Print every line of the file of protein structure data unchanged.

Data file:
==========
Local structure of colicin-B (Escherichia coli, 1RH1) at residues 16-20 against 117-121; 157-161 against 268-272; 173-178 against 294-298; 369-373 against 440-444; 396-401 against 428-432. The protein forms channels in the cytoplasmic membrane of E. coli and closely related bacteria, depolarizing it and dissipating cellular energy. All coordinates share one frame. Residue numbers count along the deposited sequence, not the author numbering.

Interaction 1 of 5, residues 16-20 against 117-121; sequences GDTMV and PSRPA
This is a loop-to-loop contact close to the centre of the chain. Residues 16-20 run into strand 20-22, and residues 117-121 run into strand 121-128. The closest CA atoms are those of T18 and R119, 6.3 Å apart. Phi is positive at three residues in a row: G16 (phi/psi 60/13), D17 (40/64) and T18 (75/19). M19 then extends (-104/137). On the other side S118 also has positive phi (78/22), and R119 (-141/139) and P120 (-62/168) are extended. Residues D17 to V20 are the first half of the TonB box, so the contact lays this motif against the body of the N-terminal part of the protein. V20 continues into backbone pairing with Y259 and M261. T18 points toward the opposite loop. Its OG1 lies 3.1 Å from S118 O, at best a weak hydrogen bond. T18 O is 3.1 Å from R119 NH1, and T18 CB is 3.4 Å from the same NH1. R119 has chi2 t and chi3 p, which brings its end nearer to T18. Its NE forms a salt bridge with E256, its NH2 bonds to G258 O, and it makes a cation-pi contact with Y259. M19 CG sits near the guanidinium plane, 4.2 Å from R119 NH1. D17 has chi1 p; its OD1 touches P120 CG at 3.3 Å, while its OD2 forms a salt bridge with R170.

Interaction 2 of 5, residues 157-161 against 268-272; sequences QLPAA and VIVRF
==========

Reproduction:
Local structure of colicin-B (Escherichia coli, 1RH1) at residues 16-20 against 117-121; 157-161 against 268-272; 173-178 against 294-298; 369-373 against 440-444; 396-401 against 428-432. The protein forms channels in the cytoplasmic membrane of E. coli and closely related bacteria, depolarizing it and dissipating cellular energy. All coordinates share one frame. Residue numbers count along the deposited sequence, not the author numbering.

Interaction 1 of 5, residues 16-20 against 117-121; sequences GDTMV and PSRPA
This is a loop-to-loop contact close to the centre of the chain. Residues 16-20 run into strand 20-22, and residues 117-121 run into strand 121-128. The closest CA atoms are those of T18 and R119, 6.3 Å apart. Phi is positive at three residues in a row: G16 (phi/psi 60/13), D17 (40/64) and T18 (75/19). M19 then extends (-104/137). On the other side S118 also has positive phi (78/22), and R119 (-141/139) and P120 (-62/168) are extended. Residues D17 to V20 are the first half of the TonB box, so the contact lays this motif against the body of the N-terminal part of the protein. V20 continues into backbone pairing with Y259 and M261. T18 points toward the opposite loop. Its OG1 lies 3.1 Å from S118 O, at best a weak hydrogen bond. T18 O is 3.1 Å from R119 NH1, and T18 CB is 3.4 Å from the same NH1. R119 has chi2 t and chi3 p, which brings its end nearer to T18. Its NE forms a salt bridge with E256, its NH2 bonds to G258 O, and it makes a cation-pi contact with Y259. M19 CG sits near the guanidinium plane, 4.2 Å from R119 NH1. D17 has chi1 p; its OD1 touches P120 CG at 3.3 Å, while its OD2 forms a salt bridge with R170.

Interaction 2 of 5, residues 157-161 against 268-272; sequences QLPAA and VIVRF